One night in mid-December, we were taking our walk, Dog and I, under the stars, waiting for Moon who did not want to rise over the mountains until later that night. The Hunter, Orion, and his dog, Sirius, had both risen and begun their pursuit of Taurus the Bull, who chases the Seven Maidens of the Pleiades, who in turn greedily pursue the throne of Queen Cassiopeia around the Pole star, (a chase they are all destined to wage forever, an eternal heavenly parody of earthly aspirations), and the sounds of the city were far off in the distance under the lights reflecting from the clouds.

Suddenly, my dog became alert and strained at the leash that restrained him tightly under the control of the human world, as he was being pulled by a force equally as strong, the Call of the Wild. Snuffling sounds and grunts came from the black night. A wild musk emanated from the night that was in no sense of the term tame. We leaned, prodded and poked further into the darkness when abruptly, terror and evil erupted around us. A dozen or more of “they who make many paths in the woods” exploded in every direction away from us.

Except for one.

Topol’s one lone Javelina chose to stay and defend his herd from certain annihilation by Coyote and the Man. Under the unnatural yellow light of the street, Javelina raised his hackles and mane – bristles about a foot long, wide at the base, tapering to thin hair at the ends. When erect, the bristles hang and drape in perfect Victorian gothic, satanic biliousness, dripping with evil and vile intent. Javelina’s eyes glow yellow in the dark. Javelina opened its menacing maw toward Dog and me, displaying four incisors, each about six inches long…quite sharp-looking, and charged us.

Dog dropped back behind me peering out from between my ankles. I watched as the slathering Javelina rushed at us from out of the dark, gnashing its teeth and unleashing guttural calls and screams. There was no place to go or hide. Dog was blocking my retreat, presuming to be safely hidden behind my feet. I knew that Javelina cannot see well, but can hear and smell with the best of them. I hoped he could not smell my fear. I stepped forward, protecting Dog, and yelled at the top of my lungs a roar that must have been heard far away. Javelina stopped his charge, turned suddenly back into the night and was gone.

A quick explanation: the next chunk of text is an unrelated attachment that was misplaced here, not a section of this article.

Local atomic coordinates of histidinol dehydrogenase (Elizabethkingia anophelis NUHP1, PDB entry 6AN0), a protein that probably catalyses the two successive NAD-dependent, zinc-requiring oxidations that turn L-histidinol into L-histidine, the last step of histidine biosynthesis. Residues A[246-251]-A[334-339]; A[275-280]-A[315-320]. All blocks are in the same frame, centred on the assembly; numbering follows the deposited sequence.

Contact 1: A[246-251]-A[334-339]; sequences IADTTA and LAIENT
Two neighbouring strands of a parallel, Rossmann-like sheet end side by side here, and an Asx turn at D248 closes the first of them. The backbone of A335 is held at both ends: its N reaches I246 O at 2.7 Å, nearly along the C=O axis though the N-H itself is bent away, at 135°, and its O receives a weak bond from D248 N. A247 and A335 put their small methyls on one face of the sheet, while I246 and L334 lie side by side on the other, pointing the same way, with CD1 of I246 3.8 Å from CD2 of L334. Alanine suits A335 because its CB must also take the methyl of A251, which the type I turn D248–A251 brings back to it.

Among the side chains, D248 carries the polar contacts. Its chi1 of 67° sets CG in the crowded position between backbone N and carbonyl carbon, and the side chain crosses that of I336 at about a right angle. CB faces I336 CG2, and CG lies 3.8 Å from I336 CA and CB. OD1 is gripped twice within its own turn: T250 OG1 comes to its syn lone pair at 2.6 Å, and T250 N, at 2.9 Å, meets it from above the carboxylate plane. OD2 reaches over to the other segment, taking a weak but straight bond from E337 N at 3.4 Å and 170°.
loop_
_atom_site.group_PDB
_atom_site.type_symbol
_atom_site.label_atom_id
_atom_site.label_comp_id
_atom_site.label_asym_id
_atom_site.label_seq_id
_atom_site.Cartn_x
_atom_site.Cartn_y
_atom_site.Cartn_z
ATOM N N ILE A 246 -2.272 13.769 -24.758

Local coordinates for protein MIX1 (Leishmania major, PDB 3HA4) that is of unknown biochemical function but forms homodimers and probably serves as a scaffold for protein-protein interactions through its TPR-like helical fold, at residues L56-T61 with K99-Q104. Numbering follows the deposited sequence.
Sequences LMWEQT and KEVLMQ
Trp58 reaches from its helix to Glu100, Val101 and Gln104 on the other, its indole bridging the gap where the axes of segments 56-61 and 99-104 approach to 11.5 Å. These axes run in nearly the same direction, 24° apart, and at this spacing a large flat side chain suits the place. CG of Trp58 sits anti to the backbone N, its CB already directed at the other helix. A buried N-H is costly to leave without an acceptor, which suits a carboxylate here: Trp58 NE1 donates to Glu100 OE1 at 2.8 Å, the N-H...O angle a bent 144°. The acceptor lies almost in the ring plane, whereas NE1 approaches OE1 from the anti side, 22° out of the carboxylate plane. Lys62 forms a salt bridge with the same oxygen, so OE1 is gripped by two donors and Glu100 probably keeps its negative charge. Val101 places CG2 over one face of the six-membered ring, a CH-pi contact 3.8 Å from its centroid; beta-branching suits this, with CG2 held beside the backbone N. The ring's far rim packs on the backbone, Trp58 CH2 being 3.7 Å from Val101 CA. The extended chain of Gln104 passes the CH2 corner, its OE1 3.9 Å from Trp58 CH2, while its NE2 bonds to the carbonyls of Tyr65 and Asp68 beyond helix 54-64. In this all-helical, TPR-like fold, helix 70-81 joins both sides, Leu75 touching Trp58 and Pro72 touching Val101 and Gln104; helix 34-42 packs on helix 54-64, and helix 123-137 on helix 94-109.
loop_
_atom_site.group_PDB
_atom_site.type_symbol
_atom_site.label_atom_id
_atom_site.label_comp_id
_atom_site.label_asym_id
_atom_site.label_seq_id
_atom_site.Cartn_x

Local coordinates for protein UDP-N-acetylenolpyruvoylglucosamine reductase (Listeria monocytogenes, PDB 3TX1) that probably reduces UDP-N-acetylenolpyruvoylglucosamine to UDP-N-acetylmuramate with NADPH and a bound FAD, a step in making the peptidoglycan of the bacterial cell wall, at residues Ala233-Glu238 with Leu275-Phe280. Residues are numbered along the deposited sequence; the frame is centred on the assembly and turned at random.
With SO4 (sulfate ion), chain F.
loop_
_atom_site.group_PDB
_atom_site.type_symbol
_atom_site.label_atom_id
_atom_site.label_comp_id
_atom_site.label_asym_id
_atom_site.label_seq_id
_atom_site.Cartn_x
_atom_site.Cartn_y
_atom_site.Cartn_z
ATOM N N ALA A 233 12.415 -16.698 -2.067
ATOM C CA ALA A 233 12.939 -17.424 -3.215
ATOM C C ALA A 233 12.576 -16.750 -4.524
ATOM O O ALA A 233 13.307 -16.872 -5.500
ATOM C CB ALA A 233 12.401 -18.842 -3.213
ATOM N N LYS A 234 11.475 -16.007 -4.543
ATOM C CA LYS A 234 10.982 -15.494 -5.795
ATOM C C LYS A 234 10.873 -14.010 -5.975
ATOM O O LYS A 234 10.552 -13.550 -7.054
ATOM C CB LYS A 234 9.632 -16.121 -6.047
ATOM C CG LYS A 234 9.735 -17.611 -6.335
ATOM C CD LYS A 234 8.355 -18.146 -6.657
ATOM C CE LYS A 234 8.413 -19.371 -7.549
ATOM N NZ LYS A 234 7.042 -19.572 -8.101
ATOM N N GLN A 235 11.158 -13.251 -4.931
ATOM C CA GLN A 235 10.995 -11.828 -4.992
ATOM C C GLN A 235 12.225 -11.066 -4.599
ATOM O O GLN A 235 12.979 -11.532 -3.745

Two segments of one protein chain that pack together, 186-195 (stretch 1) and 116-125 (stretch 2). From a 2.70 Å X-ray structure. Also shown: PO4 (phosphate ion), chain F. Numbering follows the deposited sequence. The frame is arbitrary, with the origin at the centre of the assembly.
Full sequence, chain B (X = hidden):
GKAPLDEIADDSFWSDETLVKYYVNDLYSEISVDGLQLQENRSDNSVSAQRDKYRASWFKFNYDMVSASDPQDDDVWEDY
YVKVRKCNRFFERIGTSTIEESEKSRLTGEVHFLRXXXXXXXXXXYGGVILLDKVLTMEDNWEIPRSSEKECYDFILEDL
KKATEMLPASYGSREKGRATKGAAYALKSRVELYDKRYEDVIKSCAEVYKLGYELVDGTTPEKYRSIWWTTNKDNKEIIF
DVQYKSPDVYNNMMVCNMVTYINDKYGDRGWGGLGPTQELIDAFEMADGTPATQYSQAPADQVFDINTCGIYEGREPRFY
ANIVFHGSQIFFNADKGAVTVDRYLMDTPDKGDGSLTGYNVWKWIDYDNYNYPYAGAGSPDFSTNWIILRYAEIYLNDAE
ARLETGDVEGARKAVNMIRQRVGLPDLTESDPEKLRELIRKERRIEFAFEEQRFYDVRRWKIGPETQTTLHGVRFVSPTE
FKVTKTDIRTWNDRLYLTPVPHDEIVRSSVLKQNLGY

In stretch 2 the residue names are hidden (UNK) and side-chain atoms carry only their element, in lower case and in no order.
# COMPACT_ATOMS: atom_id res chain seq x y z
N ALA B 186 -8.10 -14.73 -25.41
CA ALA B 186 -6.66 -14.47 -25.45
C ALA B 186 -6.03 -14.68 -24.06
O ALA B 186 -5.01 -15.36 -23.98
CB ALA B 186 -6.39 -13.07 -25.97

As my heart raced and Dog stared off into the dark where the many paths diverged into the wild, the dog turned his face toward me, opened his mouth and laughed a laugh that made Orion the Hunter pause in his pursuit and smile in the eternal void above. I shook my head, and Dog and Man took their own path back toward home.

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References

  1. Arizona Game and Fish Department. Living with Javelina. No publication date available. 
  2. Kline, Bonnie. “Science Writing.”  Sonoran Desert Species Moving North. No publication date available. 
  3. Sowls, Lyle K. The Peccaries. Tucson AZ: The University of Arizona Press, 1984.<
  4. Schnoeker-Shorb, Yvette A. and Shorb, Terril L., Ed’s. Javelina Place; the controversial face of the collared peccary. Prescott, AZ:  Native West Press, 1999.
  5. Internet Sacred Text Archive. Topol the Clever. No publication date available.